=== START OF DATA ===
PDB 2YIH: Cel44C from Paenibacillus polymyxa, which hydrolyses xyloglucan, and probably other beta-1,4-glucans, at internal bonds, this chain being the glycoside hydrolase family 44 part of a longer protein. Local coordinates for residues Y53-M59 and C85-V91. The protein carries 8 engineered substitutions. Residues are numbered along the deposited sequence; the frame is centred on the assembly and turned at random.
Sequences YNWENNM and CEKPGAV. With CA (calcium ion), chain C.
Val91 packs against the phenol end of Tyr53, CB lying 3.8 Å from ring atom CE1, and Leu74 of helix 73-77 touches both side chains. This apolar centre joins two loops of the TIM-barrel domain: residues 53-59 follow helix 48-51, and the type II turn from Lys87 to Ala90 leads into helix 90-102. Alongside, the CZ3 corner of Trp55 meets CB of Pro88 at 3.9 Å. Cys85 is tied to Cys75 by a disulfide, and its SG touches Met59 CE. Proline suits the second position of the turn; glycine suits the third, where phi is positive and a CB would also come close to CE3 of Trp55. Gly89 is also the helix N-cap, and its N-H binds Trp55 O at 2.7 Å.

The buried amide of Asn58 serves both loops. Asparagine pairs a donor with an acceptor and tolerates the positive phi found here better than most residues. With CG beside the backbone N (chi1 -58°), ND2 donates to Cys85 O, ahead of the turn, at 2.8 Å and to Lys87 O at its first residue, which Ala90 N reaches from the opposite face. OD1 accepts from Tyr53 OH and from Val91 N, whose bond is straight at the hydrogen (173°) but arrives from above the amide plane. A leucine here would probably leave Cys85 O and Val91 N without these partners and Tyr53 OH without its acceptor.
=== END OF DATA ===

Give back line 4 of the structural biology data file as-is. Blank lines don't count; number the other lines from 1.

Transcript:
The buried amide of Asn58 serves both loops. Asparagine pairs a donor with an acceptor and tolerates the positive phi found here better than most residues. With CG beside the backbone N (chi1 -58°), ND2 donates to Cys85 O, ahead of the turn, at 2.8 Å and to Lys87 O at its first residue, which Ala90 N reaches from the opposite face. OD1 accepts from Tyr53 OH and from Val91 N, whose bond is straight at the hydrogen (173°) but arrives from above the amide plane. A leucine here would probably leave Cys85 O and Val91 N without these partners and Tyr53 OH without its acceptor.